If you live in China or India (followed closely by Taiwan, Pakistan and South Korea) you have less of a chance of surviving birth or toddlerhood than anywhere else in the world. It's estimated that China and India combined kill more infant girls than are born in the U.S. per annum. If they're not aborted, the infants are killed or abandoned and neglected.
The documentary film "It's A Girl!", produced by ShadowLine Films, documents this tragedy.
It tells the stories of abandoned and trafficked girls, of women who suffer extreme dowry-related violence, of brave mothers fighting to save their daughters' lives, and of other mothers who would kill for a son. Global experts and grassroots activists put the stories in context and advocate different paths towards change, while collectively lamenting the lack of any truly effective action against this injustice.
Girls who survive infancy are often subject to neglect, and many grow up to face extreme violence and even death at the hands of their own husbands or other family members.
The war against girls is rooted in centuries-old tradition and sustained by deeply ingrained cultural dynamics which, in combination with government policies, accelerate the elimination of girls.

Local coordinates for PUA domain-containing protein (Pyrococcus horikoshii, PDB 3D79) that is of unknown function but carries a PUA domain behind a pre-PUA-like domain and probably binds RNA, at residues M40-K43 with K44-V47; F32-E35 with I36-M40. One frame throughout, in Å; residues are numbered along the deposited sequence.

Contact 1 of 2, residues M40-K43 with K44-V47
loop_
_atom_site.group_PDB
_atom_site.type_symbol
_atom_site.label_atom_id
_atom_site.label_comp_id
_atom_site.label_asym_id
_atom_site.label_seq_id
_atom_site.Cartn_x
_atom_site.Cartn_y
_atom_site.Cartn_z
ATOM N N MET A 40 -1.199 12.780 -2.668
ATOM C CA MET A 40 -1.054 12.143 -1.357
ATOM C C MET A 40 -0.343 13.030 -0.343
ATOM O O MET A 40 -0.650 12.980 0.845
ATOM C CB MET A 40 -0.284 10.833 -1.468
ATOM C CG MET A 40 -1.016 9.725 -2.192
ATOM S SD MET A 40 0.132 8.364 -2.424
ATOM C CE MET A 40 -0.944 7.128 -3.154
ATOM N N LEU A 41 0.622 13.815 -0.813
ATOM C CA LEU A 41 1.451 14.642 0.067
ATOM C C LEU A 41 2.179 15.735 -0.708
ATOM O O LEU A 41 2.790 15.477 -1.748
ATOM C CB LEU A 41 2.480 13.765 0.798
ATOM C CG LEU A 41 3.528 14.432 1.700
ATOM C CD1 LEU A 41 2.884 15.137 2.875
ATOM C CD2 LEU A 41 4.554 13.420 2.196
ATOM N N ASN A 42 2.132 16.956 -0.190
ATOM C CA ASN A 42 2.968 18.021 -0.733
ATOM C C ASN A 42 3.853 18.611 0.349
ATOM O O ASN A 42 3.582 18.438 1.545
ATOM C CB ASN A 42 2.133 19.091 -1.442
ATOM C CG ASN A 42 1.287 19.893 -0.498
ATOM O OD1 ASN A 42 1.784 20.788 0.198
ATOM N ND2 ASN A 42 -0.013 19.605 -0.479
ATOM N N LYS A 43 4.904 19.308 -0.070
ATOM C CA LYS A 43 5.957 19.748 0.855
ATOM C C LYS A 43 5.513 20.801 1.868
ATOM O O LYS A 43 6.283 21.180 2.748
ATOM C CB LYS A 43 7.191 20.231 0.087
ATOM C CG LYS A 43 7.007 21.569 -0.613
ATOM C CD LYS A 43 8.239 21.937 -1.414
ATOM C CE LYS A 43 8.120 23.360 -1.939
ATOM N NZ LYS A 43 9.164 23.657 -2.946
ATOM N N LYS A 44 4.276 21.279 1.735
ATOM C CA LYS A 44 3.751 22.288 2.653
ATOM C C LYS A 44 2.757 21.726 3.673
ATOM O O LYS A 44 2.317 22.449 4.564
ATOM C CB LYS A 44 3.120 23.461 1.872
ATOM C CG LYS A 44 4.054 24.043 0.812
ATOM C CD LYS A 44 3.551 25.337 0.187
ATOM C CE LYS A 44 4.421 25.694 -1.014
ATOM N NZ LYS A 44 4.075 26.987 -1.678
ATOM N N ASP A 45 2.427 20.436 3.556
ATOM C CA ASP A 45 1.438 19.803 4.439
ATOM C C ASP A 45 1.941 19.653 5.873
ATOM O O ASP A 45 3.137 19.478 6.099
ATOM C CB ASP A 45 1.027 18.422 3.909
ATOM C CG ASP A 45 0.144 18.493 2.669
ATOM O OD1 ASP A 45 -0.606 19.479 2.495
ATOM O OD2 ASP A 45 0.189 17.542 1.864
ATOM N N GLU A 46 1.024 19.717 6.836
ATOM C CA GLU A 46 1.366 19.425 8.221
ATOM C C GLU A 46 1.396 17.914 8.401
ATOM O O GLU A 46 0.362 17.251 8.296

Shot on location in India and China, It’s a Girl! explores the issue. It asks why this is happening, and why so little is being done to save girls and women.
According to Safe World For Women, more often than not it's women who are responsible for the death of their baby girls. One harrowing interview in the film trailer (see below), a giggling woman nonchalantly discusses killing 8 of her young daughters. Oftentimes, it's the mother-in-law who forces the issue:
The most insidious force is often the mother in law, the domestic matriarch, under whose authority the daughter in law lives. Policy efforts to halt infanticide have been directed at mothers, who are often victims themselves. The trailer shows tragic scenes of women having to decide between killing their daughters and their own well-being. In India women who fail to produce sons are beaten, raped or killed so that men can remarry in the hope of procuring a more productive wife.
And poverty and ignorance are not always a factor in gendercide.
Firstly, there is no evidence of concerted female infanticide among poverty-stricken societies in Africa or the Caribbean. Secondly, it is the affluent and urban middle classes, who are aware of prenatal screenings, who have access to clinics and who can afford abortions that commit foeticide. Activists fear 8 million female foetuses have been aborted in India in the last decade.
Read the rest of the article on gendercide.
"It's A Girl" is scheduled for a release in 2012.